Fusing Naked Beats :: Digital Asia
DJ Asif Ali and Singer MRT (Marti Sewell) combine forces to create the much anticipated CD Digital Asia. Asif and MRT first met at University and channeled their creative energy into music. Locking themselves in the studio for days gave birth to a CD filled with funky, frenzied, fused beats. Known for musical and cultural experimentation, Asif and MRT create a fourteen-track journey traversing Arabic, Indian (Bollywood and classically inspired), electronic and drum & bass tunes that push the boundaries of both mainstream and Asian music.
In Digital Asia, Asif branches out from musical instrumentation by contributing to the CD with powerful, well written rhymes and vocals. The first track "Medina" sets the tone for the the CD. In typical Fusing Naked fashion it sports an Arabic/chill-out feel combined with Indian classical vocals sung by Arjum Ali, and Asif's spoken word interlaced. Clocking in at a radio-friendly three minutes and thirty-nine seconds, it's a perfect length without becoming too lengthy or repetitious, a pitfall snaring many an Asian Underground tune.
The title track got many (including myself's) vote on "The Crunch EP" and hearing it on Bobby Friction and Nihal's show for weeks on end only boosted it's appeal. "Digital Asia" is a club banger because of its funky beats and Bollywood infusion. Here, Fusing Naked uses a sample from Yash Chopra's 1989 Sreedevi classic Chandni with the song "Mere Haathon Mein." The third song, "Asiatic" is a raw blend of minimal vocals and eletronica. It originally appeared on "The Crunch EP" as "Global Truth," but still retains its rhythmic vibe.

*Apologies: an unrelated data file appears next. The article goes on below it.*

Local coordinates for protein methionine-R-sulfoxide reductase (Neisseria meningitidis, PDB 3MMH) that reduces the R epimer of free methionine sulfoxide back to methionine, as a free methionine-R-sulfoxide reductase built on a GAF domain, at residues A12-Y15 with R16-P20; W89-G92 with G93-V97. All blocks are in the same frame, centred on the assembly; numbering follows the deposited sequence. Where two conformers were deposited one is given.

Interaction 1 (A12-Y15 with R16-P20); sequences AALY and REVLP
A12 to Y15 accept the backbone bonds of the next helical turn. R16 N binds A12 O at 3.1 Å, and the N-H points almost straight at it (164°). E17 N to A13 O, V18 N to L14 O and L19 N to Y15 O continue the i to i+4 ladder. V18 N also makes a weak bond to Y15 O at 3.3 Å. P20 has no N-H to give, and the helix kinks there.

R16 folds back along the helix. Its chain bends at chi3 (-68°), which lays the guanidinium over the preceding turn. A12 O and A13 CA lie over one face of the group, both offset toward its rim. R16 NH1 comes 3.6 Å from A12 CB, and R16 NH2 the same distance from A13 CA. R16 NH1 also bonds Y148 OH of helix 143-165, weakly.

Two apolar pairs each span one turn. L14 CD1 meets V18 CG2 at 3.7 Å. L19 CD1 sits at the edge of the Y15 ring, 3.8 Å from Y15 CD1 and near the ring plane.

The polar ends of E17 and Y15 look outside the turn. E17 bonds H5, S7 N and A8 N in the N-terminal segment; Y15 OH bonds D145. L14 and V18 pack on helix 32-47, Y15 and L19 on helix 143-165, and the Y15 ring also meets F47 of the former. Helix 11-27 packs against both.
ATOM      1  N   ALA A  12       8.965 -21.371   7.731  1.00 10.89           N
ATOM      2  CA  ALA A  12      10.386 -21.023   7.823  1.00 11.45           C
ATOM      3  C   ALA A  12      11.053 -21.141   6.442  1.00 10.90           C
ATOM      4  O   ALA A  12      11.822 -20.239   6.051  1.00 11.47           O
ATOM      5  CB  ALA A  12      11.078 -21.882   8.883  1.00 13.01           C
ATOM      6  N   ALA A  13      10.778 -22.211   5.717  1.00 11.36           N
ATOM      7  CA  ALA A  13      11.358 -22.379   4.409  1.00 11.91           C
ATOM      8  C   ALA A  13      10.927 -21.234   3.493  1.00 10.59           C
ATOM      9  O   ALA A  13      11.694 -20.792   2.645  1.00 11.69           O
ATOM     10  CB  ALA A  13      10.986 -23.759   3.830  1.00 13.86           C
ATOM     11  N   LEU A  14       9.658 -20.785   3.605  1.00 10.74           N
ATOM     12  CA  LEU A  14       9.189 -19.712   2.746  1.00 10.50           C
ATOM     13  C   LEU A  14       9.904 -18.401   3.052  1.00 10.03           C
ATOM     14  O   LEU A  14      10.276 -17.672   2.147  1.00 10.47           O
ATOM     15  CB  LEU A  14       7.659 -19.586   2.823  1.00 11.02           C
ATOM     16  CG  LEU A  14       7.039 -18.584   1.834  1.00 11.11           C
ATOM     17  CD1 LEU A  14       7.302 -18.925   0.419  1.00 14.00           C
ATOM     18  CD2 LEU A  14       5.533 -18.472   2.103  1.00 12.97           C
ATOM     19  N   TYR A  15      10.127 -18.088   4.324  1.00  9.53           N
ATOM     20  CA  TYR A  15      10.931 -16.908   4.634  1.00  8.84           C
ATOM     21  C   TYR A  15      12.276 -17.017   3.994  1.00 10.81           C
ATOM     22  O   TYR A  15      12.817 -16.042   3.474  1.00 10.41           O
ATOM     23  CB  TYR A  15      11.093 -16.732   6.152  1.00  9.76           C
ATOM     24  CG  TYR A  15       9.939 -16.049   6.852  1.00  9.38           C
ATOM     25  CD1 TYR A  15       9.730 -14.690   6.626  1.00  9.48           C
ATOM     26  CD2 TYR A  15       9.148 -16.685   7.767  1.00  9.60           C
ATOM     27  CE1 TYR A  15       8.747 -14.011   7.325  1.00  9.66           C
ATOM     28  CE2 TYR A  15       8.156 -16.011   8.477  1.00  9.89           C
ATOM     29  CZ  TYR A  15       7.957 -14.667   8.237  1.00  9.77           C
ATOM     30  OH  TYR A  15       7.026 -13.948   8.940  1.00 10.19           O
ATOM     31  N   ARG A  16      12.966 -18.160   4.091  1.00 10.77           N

"Quantum Knowledge," a personal favourite, is where Asif's forceful spoken words becomes the perfect example of alliteration. With the verse "Back and forth, forth and back, it's the master in with the attack," Asif articulates each phrase as afflictively as the Tabla and Dhol thumping to a four-on-the-floor beat. MRT's vocals give a laid-back tenor vibe which blends well with Asif staccato spoken verse.
MRT's vox work well in most songs but is a hard sell on "Euphoria." Noticeable pitch problems and muffling cloud the vibe, especially when he sings "I can see the love," as all we hear is "I can see the la." It's only clarified when Asif speaks the same verse. That aside, Fusing employs another classic Bollywood sample from the song "Poocho Zara Poocho" in Dharmesh Darshan's 1996 Karishma Kapoor vehicle Raja Hindustani. It's an effective sample because of Alka Yagnik's seductive vocals.
Even with a few of its songs previously appearing on The Crunch EP [Digital Asia, Global Truth (reborn as Asiatic) and Love of a Prophet] Digital Asia is still an original CD and lives up to its expectations. The CD art was executed by Dimm's fellow Asiatic-Designer manojmasala... you should see his work, and Fusing Naked Beats can be found here.